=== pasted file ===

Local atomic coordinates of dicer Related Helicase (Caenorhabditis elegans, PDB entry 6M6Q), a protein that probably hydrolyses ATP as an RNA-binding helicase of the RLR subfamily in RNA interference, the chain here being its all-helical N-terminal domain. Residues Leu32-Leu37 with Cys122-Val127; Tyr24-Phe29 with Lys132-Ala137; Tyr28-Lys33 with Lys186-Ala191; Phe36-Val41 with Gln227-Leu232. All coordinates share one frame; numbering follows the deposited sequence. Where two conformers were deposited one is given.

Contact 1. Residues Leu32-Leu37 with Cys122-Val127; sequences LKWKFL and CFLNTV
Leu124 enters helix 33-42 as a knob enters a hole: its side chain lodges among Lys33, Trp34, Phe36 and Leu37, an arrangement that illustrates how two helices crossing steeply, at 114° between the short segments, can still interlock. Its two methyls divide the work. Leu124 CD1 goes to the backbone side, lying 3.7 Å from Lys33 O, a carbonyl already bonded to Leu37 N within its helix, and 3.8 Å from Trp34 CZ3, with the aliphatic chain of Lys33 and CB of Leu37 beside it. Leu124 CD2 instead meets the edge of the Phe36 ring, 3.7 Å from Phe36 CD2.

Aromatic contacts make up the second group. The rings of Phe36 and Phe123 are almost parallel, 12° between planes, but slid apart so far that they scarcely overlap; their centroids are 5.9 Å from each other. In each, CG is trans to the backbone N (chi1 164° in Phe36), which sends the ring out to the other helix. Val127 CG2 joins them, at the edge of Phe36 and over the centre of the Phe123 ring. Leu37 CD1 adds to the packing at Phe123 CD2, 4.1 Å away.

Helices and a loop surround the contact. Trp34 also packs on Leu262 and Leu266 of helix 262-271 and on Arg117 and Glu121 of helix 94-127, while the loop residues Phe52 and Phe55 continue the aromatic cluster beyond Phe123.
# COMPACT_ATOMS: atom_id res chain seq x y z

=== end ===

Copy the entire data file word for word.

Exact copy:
Local atomic coordinates of dicer Related Helicase (Caenorhabditis elegans, PDB entry 6M6Q), a protein that probably hydrolyses ATP as an RNA-binding helicase of the RLR subfamily in RNA interference, the chain here being its all-helical N-terminal domain. Residues Leu32-Leu37 with Cys122-Val127; Tyr24-Phe29 with Lys132-Ala137; Tyr28-Lys33 with Lys186-Ala191; Phe36-Val41 with Gln227-Leu232. All coordinates share one frame; numbering follows the deposited sequence. Where two conformers were deposited one is given.

Contact 1. Residues Leu32-Leu37 with Cys122-Val127; sequences LKWKFL and CFLNTV
Leu124 enters helix 33-42 as a knob enters a hole: its side chain lodges among Lys33, Trp34, Phe36 and Leu37, an arrangement that illustrates how two helices crossing steeply, at 114° between the short segments, can still interlock. Its two methyls divide the work. Leu124 CD1 goes to the backbone side, lying 3.7 Å from Lys33 O, a carbonyl already bonded to Leu37 N within its helix, and 3.8 Å from Trp34 CZ3, with the aliphatic chain of Lys33 and CB of Leu37 beside it. Leu124 CD2 instead meets the edge of the Phe36 ring, 3.7 Å from Phe36 CD2.

Aromatic contacts make up the second group. The rings of Phe36 and Phe123 are almost parallel, 12° between planes, but slid apart so far that they scarcely overlap; their centroids are 5.9 Å from each other. In each, CG is trans to the backbone N (chi1 164° in Phe36), which sends the ring out to the other helix. Val127 CG2 joins them, at the edge of Phe36 and over the centre of the Phe123 ring. Leu37 CD1 adds to the packing at Phe123 CD2, 4.1 Å away.

Helices and a loop surround the contact. Trp34 also packs on Leu262 and Leu266 of helix 262-271 and on Arg117 and Glu121 of helix 94-127, while the loop residues Phe52 and Phe55 continue the aromatic cluster beyond Phe123.
# COMPACT_ATOMS: atom_id res chain seq x y z